From people in other professions, questions accompany the joke: “So what are you doing?” or “What do you do with yourself all day?” or “Anything good on daytime TV?”
I get defensive. I want to answer, “You’re right, no real job requires so much time off,” or “You know what? I do like my job best when I’m not doing it.”
No one needs me on a farm. The old-fashioned, practical reason for summer has lapsed. If I argue teaching is a boundary-less job the rest of the year, occupying every evening and every weekend, people groan. What job doesn’t have sprawling hours in 2011?
Sometimes, I justify summer by saying I need time to restore my brake pads. By graduation, I say, I’ve run out of patience, I’m “metal to metal.” Year-round workers say, “Yeah, I’ve really got to figure out how to replace mine while the car is moving.” If I counter, “At least you don’t have to work with children,” they say, “Oh really?”
It’s also a bad idea to explain what I do with my day. I stop getting up early to grade papers and spend more time on family and household projects. I try to get more exercise, eat better, write, and paint. And I read five or six books I’ve been meaning to get to.
The sound you hear is a shovel digging a deeper and deeper hole. Truth is, my sense of guilt can produce an odd pressure to be productive, creative, and diligent. After the exhilaration of early June, summer can become a Sargasso Sea. With no lessons to prepare or papers to grade, no wind compels me. Every morning begins by putting oars to water. Trips—vacations from my vacation—can feel strange, false. I need to work to deserve fun.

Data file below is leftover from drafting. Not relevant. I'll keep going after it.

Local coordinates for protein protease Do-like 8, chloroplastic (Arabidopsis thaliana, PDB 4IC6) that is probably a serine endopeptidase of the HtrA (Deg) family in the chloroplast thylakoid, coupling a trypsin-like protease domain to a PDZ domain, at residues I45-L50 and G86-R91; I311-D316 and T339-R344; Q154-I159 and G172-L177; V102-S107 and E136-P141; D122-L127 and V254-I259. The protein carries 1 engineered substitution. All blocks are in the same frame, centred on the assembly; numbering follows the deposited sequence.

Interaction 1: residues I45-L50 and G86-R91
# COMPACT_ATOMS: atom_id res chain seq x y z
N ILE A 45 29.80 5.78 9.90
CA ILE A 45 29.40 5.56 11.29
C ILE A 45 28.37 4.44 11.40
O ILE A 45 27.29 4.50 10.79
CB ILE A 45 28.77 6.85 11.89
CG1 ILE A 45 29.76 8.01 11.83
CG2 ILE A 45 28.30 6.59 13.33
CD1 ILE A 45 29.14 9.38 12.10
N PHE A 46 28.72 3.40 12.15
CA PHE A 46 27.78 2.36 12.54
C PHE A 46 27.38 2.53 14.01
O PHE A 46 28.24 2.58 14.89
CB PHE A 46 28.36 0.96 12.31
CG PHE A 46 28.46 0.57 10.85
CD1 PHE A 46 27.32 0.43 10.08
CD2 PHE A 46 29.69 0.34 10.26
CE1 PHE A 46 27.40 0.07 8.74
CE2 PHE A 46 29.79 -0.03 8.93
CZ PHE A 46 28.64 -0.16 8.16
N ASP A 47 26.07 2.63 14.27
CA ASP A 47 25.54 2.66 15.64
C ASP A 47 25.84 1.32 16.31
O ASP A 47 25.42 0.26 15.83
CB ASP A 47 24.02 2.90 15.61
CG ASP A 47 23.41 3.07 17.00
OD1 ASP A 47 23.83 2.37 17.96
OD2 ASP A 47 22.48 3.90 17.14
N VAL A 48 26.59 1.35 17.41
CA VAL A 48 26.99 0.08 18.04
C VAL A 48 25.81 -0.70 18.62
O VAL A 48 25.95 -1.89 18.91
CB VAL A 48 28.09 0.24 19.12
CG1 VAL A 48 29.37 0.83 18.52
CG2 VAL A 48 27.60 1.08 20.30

And I still need some justification—some satisfying justification—for being off. My own reason.
In his oration “The American Scholar,” Ralph Waldo Emerson describes a fable in which the gods, “Divided Man into men, that he might be more helpful to himself; just as the hand was divided into fingers, the better to answer its end.” The point, Emerson says, is that there is really only, “One Man—present to all particular men only partially.” He bemoans that we are farmers, professors, or bankers first and people second. We should be people farming, people teaching, or people banking. We have to transcend individual labors to embrace humanity; otherwise, “The state of society is one in which the members have suffered amputation from the trunk, and strut about so many walking monsters.” We are, “A good finger, a neck, a stomach, an elbow,” he says, “but never a man.”
These days, we celebrate our differences. Our understanding is often a “fill-in-the-blank thing” no one else can truly feel or understand. In contrast, Emerson says, “A man, rightly viewed, comprehendeth the particular natures of all men.”
In Understanding Emerson:“The American Scholar” and his Struggle for Self-Reliance, Kenneth Sacks treats the oration as Emerson’s coming-out party, the first time he bit a hand that fed him in the form of Harvard, the college that nurtured his entire family. From Emerson’s perspective, Harvard was increasingly obsessed with class rank and enhancing students’ cultural literacy and social standing. He felt the school had lost sight of the seeds of thought and creativity he revered. In failing to see themselves and their students as people first, the school overvalued material and undervalued humanity and the iconoclasm of the new nation. Emerson’s criticism came as a surprise—he had, after all, been invited to speak by the college—but the warmest response came from students who clustered at the windows to listen. One of them was Henry David Thoreau.
Perhaps you hear a justification—or rationalization—forming. If I do summer correctly, I become a person teaching. I can stop defining myself by what I do and examine who I am. I’ll remember the impulses that led me into teaching, fall back in love with learning, and forget academic politics and any rocky relationships with colleagues.
In the morning, I can scan the pages looking for a headline that piques my curiosity or addresses a subject on which I’d like to be feel educated. I seek, in an almost dreaming way, to add to what I know. The best aspect of reading and studying, in Emerson’s mind, is that it “says that which lies close to my own soul, that which I also had well nigh thought and said.”
“The one thing in the world, of value,” Emerson said, “is the active soul.”
So here’s to June, July, and August, the months of my active soul. Here’s to the responsibility to be human again.